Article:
The .4gl File - Retrieving and Displaying Data

The example demonstrates how to define a record so you can treat variables as a group. Static SQL instructions retrieve rows from the database which are displayed to the form using the DISPLAY BY NAME statement.

Defining a Record

In addition to defining individual variables, the DEFINE statement can define a record, a collection of variables each having its own data type and name. You put the variables in a record so you can treat them as a group. Then, you can access any member of a record by writing the name of the record, a dot (known as dot notation), and the name of the member.

          store_num  LIKE customer.store_num
          store_name LIKE customer.store_name
DISPLAY custrec.store_num

Your record can contain variables for the columns of a database table. At its simplest, you write RECORD LIKE tablename.* to define a record that includes members that match in data type all the columns in a database table. However, if your database schema changes often, it's best to list each member individually, so that a change in the structure of the database table won't break your code. Your record can also contain members that are not defined in terms of a database table.

Using SQL to Retrieve the Data

A subset of SQL, known as Static SQL, is provided as part of the BDL language and can be embedded in the program. At runtime, these SQL statements are automatically prepared and executed by the runtime System.

SELECT store_num, store_name INTO custrec.* FROM customer

Only a limited number of SQL instructions are supported this way. However, Dynamic SQL Management allows you to execute any kind of SQL statement.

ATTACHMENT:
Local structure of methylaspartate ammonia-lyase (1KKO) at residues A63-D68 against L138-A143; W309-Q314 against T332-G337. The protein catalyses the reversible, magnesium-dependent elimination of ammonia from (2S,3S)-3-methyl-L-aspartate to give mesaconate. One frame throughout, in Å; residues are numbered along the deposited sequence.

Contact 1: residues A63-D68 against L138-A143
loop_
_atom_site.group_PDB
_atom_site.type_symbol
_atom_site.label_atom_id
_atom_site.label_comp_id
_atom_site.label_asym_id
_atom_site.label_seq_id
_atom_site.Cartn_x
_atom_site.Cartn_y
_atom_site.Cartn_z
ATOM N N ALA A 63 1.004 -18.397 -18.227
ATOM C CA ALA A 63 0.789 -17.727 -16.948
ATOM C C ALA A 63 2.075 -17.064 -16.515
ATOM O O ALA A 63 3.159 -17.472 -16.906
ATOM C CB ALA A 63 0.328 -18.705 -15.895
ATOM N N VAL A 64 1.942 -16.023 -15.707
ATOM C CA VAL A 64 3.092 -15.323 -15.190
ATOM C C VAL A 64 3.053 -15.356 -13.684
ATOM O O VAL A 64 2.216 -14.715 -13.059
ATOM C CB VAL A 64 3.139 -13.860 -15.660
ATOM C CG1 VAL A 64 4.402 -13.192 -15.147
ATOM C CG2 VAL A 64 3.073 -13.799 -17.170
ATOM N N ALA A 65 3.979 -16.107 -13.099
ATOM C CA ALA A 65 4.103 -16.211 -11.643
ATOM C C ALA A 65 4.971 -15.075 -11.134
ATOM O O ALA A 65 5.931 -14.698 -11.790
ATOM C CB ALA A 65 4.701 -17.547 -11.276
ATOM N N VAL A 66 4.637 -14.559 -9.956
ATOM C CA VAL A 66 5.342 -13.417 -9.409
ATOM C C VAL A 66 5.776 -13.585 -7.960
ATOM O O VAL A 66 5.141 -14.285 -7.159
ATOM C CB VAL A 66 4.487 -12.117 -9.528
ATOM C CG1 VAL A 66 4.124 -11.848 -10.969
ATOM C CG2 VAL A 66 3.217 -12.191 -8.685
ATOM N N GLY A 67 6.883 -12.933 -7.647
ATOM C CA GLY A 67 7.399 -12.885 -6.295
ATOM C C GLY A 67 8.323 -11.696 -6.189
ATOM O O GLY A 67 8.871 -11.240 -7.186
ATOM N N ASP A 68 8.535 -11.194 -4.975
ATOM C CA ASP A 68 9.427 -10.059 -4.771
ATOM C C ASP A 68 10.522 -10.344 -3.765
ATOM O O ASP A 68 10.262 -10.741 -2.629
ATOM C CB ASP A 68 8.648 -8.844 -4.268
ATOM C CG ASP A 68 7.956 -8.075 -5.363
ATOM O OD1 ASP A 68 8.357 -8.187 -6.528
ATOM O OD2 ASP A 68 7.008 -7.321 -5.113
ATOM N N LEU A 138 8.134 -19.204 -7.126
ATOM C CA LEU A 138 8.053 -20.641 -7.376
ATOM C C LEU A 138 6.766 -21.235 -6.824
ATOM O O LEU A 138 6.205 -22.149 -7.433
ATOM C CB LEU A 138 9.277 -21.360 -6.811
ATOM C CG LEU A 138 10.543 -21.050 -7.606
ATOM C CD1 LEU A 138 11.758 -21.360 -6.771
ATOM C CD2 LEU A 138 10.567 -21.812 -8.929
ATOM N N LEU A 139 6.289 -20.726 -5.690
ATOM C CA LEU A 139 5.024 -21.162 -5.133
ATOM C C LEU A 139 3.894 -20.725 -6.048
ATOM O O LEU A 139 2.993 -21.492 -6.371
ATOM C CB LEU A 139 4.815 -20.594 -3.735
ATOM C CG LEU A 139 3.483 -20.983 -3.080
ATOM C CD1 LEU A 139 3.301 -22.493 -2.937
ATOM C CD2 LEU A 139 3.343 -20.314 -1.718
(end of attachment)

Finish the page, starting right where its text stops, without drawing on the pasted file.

Displaying a Record: DISPLAY BY NAME

A common technique is to use the names of database columns as the names of both the members of a program record and the fields in a form. Then, the DISPLAY BY NAME statement can be used to display the program variables. By default, a screen record consisting of the form fields associated with each database table column is automatically created. BDL will match the name to the name of the form field, ignoring any record name prefix:


The program variables serve as the intermediary between the database and the form that is displayed to the user. Values from a row in the database table are retrieved into the program variables by an SQL SELECT statement, and are then displayed on the form. In Tutorial Chapter 6: Add, Update and Delete you will see how the user can change the values in the form, resulting in changes to the program variables, which could then be used in SQL statements to modify the data in the database.

Figure: Flow between the database, program, and form

This figure shows how values from a row in the database table are retrieved into program variables by a SELECT statement and then displayed to a form.